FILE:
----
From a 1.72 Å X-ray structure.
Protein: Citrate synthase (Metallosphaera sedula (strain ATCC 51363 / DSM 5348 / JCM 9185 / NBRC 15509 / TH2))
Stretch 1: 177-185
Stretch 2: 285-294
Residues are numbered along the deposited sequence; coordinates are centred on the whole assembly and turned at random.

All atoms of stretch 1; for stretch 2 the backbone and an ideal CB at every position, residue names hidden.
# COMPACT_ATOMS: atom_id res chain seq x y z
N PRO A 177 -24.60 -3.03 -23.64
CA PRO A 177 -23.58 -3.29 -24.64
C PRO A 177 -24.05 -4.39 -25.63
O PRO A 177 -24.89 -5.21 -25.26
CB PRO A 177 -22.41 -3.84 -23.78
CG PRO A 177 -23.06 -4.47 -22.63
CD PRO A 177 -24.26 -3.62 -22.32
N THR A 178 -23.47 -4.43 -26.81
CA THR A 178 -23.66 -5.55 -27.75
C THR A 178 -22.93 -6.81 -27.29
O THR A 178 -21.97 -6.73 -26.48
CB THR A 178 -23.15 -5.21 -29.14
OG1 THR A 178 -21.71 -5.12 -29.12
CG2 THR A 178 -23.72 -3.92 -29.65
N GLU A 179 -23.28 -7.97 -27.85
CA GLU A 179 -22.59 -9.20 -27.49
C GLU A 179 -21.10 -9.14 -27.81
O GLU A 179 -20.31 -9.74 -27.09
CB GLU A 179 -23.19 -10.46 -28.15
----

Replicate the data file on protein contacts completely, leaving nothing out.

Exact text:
From a 1.72 Å X-ray structure.
Protein: Citrate synthase (Metallosphaera sedula (strain ATCC 51363 / DSM 5348 / JCM 9185 / NBRC 15509 / TH2))
Stretch 1: 177-185
Stretch 2: 285-294
Residues are numbered along the deposited sequence; coordinates are centred on the whole assembly and turned at random.

All atoms of stretch 1; for stretch 2 the backbone and an ideal CB at every position, residue names hidden.
# COMPACT_ATOMS: atom_id res chain seq x y z
N PRO A 177 -24.60 -3.03 -23.64
CA PRO A 177 -23.58 -3.29 -24.64
C PRO A 177 -24.05 -4.39 -25.63
O PRO A 177 -24.89 -5.21 -25.26
CB PRO A 177 -22.41 -3.84 -23.78
CG PRO A 177 -23.06 -4.47 -22.63
CD PRO A 177 -24.26 -3.62 -22.32
N THR A 178 -23.47 -4.43 -26.81
CA THR A 178 -23.66 -5.55 -27.75
C THR A 178 -22.93 -6.81 -27.29
O THR A 178 -21.97 -6.73 -26.48
CB THR A 178 -23.15 -5.21 -29.14
OG1 THR A 178 -21.71 -5.12 -29.12
CG2 THR A 178 -23.72 -3.92 -29.65
N GLU A 179 -23.28 -7.97 -27.85
CA GLU A 179 -22.59 -9.20 -27.49
C GLU A 179 -21.10 -9.14 -27.81
O GLU A 179 -20.31 -9.74 -27.09
CB GLU A 179 -23.19 -10.46 -28.15